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Inadmissibility to the U.S. & the Petty Offense Exception

Even if advised by CBP that you need to obtain a criminal waiver, you may qualify for the Petty Offense Exception. Don’t go to the time and expense of filing for an unnecessary waiver. Call Immigration Attorney Rosanna Berardi for a consultation to determine if you qualify for this exception.

Do you think that because you have a single criminal conviction, you are automatically inadmissible to the U.S. and require a criminal waiver?

Think again. In fact, depending on your conviction, you may not be inadmissible at all. For example, a single conviction of drunk driving does NOT render you inadmissible to the U.S. You are only inadmissible if your conviction is deemed a Crime Involving Moral Turpitude (CIMT). If that’s the case, you still might not need a criminal waiver thanks to the “petty offense exception” set out in section 212 of the Immigration & Nationality Act.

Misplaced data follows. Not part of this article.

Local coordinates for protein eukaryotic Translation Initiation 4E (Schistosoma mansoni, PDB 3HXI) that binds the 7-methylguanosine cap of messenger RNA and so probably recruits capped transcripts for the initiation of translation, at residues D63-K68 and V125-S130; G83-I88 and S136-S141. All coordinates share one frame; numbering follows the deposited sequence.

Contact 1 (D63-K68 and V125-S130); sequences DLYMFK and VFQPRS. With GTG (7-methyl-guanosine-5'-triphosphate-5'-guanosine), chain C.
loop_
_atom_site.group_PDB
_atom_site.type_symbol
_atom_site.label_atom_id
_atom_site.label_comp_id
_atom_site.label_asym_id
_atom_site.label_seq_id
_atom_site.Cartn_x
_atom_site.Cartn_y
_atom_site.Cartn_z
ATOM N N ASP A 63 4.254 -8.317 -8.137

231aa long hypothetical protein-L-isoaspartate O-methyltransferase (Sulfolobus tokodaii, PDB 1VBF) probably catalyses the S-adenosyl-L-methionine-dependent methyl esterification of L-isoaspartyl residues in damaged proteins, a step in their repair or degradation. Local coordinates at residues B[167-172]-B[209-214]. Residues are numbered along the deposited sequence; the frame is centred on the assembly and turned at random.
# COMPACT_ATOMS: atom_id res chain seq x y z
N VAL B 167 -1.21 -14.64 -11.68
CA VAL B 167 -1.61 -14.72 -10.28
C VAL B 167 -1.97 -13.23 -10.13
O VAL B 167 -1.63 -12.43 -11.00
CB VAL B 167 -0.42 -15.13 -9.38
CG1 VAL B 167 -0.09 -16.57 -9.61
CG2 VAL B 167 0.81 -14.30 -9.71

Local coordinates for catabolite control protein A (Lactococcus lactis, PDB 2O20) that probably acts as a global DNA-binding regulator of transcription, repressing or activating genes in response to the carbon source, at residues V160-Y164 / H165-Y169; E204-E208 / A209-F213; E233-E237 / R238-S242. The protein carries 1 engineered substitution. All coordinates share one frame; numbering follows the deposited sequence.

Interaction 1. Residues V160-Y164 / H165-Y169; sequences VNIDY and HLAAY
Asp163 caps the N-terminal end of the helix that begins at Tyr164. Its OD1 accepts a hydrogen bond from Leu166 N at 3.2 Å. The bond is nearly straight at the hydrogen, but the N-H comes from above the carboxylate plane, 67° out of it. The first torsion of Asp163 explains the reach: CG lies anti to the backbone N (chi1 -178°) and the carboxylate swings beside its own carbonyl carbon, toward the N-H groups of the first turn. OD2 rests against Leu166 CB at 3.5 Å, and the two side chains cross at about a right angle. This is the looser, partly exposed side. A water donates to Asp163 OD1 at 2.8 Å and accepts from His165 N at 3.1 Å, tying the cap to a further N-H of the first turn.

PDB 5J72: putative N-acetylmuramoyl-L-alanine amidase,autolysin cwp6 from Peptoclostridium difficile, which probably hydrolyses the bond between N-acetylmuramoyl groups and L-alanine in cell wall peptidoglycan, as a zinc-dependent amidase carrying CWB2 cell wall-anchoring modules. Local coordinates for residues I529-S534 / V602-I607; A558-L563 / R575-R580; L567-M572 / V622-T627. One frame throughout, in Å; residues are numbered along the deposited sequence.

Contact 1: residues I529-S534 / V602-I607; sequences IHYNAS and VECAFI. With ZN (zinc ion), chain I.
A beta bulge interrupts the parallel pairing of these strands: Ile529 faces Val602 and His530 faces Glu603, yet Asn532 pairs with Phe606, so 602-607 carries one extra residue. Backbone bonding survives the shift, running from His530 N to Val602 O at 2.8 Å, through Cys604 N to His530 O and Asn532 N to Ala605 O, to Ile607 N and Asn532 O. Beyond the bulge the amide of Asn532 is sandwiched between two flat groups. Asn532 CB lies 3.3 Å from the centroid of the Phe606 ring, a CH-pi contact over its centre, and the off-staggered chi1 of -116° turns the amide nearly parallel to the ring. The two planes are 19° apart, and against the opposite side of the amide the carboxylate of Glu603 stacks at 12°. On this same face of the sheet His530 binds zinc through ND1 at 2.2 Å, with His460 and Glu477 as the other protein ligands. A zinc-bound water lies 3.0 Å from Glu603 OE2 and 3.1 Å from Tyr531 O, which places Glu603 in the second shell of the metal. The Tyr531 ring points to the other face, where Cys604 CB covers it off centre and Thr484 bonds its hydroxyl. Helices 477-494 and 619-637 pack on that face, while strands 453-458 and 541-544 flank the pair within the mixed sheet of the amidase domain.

To qualify for the petty offense exception, you must show that:

  • You have committed only one Crime Involving Moral Turpitude (CIMT) at any time, ever.*
  • The conviction carries a maximum possible sentence of one year or less.
  • You were not sentenced to a term of imprisonment any longer than six months.**

*The exception does not excuse inadmissibility because of a drug conviction. **You do not qualify for the petty offense exception if the court ordered a sentence of more than six months in jail, even if you spent less than six months in jail.

If you do qualify for the petty offense exception, then you can enter the U.S. without first visiting the embassy or enduring the burdensome process of obtaining a criminal waiver – which can take anywhere from 9-12 months.

Not sure if your conviction is a CIMT or if you qualify for the exception?

Don’t take chances. Contact Berardi Immigration Law. We are experienced immigration lawyers and can quickly determine if your conviction is, in fact, a CIMT and if you qualify for the petty offense exception.